This was one of our top choice rides and it was SO fun. The wait at that time of the morning was only 30 minutes which was pretty amazing when you compared it to the queue times later in the day. I won't ruin the surprise of what happens during the ride but the Tigger section was super cool! After ticking ride one of the day off of the list we headed to the Haunted Mansion for ride two because we still had an hour before we could get a new FastPass or ride the Monster's Inc ride. It was super spooky and they have some really cool special effects going on in there - it's a little different to the much loved and often mocked Haunted Mansion ride on Brighton Pier that's for sure. We had a few moments to spare after riding the Haunted Mansion to soak in some of the Disney magic as we wandered over to Big Thunder Mountain Railroad to get our next FastPass. BTMR was a ride that we were both excited about and we knew the queues would be long so fast passing was the only option to save our sanity. On the way over we saw that the queue times for Splash Mountain were already over 140 minutes but thanks to our research we knew a sneaky tip to get around that! 

Tip six, utilise the single rider queue on Splash Mountain. If you go up to the FastPass queue for Splash Mountain and say "single rider" you'll be funnelled into a special queue designed to fill any empty seats left by groups of three or five or whatever. It does mean that you'll be riding with some new friends rather than the ones you came with but I'd rather do the that stand in an unnecessary queue!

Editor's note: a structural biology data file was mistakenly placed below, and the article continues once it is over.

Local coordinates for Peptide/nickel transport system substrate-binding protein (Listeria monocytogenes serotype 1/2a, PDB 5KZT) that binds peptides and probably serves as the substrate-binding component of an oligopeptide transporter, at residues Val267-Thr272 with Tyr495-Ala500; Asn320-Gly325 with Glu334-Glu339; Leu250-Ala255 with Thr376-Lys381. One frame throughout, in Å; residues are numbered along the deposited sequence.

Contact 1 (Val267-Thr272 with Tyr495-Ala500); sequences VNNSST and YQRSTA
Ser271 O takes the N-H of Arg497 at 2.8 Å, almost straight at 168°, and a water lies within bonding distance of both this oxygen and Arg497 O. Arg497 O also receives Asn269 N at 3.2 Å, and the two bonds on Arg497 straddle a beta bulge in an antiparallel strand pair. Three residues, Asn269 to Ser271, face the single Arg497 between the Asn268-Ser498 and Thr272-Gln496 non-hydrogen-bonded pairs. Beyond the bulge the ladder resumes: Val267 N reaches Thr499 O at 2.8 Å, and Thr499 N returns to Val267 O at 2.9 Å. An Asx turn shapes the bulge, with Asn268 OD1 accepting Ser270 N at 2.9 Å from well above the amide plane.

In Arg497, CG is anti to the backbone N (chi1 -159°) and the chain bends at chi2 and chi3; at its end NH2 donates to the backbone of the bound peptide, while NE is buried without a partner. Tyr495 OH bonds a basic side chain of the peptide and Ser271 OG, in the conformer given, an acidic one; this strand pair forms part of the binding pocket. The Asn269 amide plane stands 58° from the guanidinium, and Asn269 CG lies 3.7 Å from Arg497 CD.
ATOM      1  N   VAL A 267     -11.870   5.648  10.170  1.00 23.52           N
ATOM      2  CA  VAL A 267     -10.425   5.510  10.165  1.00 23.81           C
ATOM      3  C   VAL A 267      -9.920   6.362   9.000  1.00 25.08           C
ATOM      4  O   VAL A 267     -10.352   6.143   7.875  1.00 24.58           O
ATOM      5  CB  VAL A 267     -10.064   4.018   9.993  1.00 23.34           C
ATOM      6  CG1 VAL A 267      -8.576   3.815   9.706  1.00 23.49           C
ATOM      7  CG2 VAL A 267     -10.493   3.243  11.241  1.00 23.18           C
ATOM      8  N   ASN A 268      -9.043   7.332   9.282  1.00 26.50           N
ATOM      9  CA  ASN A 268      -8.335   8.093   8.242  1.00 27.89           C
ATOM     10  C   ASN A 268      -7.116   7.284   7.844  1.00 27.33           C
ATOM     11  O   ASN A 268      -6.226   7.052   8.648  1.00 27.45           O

Moving on, with our new FastPass tickets safely secured in my jacket pocket we headed back to Tomorrowland to ride the Monsters Inc ride. It was another fun one and again seeing the queue made us glad that we'd had the foresight to FastPass it. This wall is just around the corner from the store and it's where every single group of Japanese kids visiting the park takes a group photo! 

They're all more adorable than us because the majority of Japanese kids visiting the park with their friends will have some kinda coordinated outfit going on. Maybe they'll just have co-ordinating minnie mouse bow headbands or matching three-eyed squeeze toy alien hats but you'll also see groups in full on matching outfits. It's seriously one of the most fun places to people watch ever